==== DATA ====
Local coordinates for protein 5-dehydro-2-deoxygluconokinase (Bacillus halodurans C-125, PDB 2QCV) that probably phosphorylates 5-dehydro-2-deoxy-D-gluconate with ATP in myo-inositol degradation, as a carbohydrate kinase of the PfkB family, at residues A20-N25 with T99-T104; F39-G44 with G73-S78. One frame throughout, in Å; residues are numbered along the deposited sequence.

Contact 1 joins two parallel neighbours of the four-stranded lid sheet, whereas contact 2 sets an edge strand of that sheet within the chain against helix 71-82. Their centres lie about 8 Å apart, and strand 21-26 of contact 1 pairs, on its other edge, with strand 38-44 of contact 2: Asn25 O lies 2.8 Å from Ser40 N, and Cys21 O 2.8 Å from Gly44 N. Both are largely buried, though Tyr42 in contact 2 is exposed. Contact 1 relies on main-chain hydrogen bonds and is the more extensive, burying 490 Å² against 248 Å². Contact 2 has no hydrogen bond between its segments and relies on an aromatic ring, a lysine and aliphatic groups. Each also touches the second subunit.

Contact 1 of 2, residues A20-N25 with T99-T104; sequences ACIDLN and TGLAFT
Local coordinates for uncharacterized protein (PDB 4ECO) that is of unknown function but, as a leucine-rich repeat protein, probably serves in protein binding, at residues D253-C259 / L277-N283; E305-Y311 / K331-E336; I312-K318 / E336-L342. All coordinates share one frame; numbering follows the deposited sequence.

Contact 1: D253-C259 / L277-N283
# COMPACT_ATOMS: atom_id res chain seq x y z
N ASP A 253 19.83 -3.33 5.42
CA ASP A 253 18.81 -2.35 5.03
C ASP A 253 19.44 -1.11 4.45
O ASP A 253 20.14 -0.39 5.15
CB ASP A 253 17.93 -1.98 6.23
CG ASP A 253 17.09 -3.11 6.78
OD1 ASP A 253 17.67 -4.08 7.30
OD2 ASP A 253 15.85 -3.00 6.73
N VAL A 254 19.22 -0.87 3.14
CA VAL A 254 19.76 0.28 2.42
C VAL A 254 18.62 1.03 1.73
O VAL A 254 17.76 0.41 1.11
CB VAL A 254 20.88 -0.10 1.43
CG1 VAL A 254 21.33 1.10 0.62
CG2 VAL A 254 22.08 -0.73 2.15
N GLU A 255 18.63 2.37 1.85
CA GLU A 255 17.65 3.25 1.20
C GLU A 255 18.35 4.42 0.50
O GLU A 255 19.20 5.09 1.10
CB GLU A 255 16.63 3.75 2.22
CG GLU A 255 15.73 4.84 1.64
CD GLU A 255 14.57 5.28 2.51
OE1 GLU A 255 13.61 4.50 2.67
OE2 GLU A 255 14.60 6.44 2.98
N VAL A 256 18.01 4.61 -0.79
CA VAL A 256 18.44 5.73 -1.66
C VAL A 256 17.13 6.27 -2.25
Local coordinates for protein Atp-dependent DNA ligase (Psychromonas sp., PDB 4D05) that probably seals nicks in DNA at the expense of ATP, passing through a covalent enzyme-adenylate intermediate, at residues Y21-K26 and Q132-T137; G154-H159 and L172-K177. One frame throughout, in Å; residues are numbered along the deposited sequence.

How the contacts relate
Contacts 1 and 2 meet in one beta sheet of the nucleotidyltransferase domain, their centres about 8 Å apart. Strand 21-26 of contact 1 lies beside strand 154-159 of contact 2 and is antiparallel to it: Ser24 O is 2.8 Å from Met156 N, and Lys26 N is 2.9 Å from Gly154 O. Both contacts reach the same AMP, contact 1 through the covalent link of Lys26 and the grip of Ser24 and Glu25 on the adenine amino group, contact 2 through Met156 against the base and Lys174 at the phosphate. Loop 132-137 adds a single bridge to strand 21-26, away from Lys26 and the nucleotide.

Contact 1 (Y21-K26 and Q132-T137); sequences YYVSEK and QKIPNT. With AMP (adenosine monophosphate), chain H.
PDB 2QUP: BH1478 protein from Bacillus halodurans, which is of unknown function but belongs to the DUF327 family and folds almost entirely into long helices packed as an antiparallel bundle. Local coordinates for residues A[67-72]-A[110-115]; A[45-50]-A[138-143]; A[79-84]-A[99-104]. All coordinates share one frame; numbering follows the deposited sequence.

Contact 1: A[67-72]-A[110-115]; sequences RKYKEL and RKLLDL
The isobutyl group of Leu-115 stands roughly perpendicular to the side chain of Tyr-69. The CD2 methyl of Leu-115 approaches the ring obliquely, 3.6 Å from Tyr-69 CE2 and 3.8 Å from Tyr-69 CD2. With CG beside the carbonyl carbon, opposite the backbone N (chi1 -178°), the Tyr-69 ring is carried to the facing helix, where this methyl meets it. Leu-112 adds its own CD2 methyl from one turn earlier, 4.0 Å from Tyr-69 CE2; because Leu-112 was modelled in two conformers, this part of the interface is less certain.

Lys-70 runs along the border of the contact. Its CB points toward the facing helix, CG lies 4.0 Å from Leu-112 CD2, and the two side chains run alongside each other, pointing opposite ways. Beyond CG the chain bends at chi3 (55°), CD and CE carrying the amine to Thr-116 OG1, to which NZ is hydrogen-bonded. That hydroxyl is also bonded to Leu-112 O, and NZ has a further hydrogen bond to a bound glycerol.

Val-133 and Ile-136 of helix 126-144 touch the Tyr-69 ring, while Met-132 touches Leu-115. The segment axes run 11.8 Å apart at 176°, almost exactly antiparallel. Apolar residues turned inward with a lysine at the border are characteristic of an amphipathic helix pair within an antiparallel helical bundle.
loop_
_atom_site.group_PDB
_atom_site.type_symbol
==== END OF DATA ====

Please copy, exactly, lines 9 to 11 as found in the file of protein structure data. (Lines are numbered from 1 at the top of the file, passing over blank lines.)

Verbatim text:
C ASP A 253 19.44 -1.11 4.45
O ASP A 253 20.14 -0.39 5.15
CB ASP A 253 17.93 -1.98 6.23